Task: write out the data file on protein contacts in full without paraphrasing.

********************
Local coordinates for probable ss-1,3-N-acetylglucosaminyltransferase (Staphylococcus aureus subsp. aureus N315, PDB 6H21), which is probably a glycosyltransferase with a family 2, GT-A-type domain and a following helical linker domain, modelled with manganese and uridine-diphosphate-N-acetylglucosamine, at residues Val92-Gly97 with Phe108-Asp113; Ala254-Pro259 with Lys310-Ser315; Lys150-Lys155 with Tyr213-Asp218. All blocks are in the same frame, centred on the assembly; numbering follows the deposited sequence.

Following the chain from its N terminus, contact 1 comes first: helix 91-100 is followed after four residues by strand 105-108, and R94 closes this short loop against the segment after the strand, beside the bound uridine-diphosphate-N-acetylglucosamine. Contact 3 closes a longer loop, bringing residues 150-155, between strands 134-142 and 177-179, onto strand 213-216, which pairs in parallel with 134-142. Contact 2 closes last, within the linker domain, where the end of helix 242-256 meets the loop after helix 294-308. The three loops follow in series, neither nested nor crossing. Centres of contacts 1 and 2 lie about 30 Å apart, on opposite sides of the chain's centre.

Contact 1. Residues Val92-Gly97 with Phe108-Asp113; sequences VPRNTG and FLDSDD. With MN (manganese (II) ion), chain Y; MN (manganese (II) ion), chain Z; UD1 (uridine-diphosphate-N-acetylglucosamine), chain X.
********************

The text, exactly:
Local coordinates for probable ss-1,3-N-acetylglucosaminyltransferase (Staphylococcus aureus subsp. aureus N315, PDB 6H21), which is probably a glycosyltransferase with a family 2, GT-A-type domain and a following helical linker domain, modelled with manganese and uridine-diphosphate-N-acetylglucosamine, at residues Val92-Gly97 with Phe108-Asp113; Ala254-Pro259 with Lys310-Ser315; Lys150-Lys155 with Tyr213-Asp218. All blocks are in the same frame, centred on the assembly; numbering follows the deposited sequence.

Following the chain from its N terminus, contact 1 comes first: helix 91-100 is followed after four residues by strand 105-108, and R94 closes this short loop against the segment after the strand, beside the bound uridine-diphosphate-N-acetylglucosamine. Contact 3 closes a longer loop, bringing residues 150-155, between strands 134-142 and 177-179, onto strand 213-216, which pairs in parallel with 134-142. Contact 2 closes last, within the linker domain, where the end of helix 242-256 meets the loop after helix 294-308. The three loops follow in series, neither nested nor crossing. Centres of contacts 1 and 2 lie about 30 Å apart, on opposite sides of the chain's centre.

Contact 1. Residues Val92-Gly97 with Phe108-Asp113; sequences VPRNTG and FLDSDD. With MN (manganese (II) ion), chain Y; MN (manganese (II) ion), chain Z; UD1 (uridine-diphosphate-N-acetylglucosamine), chain X.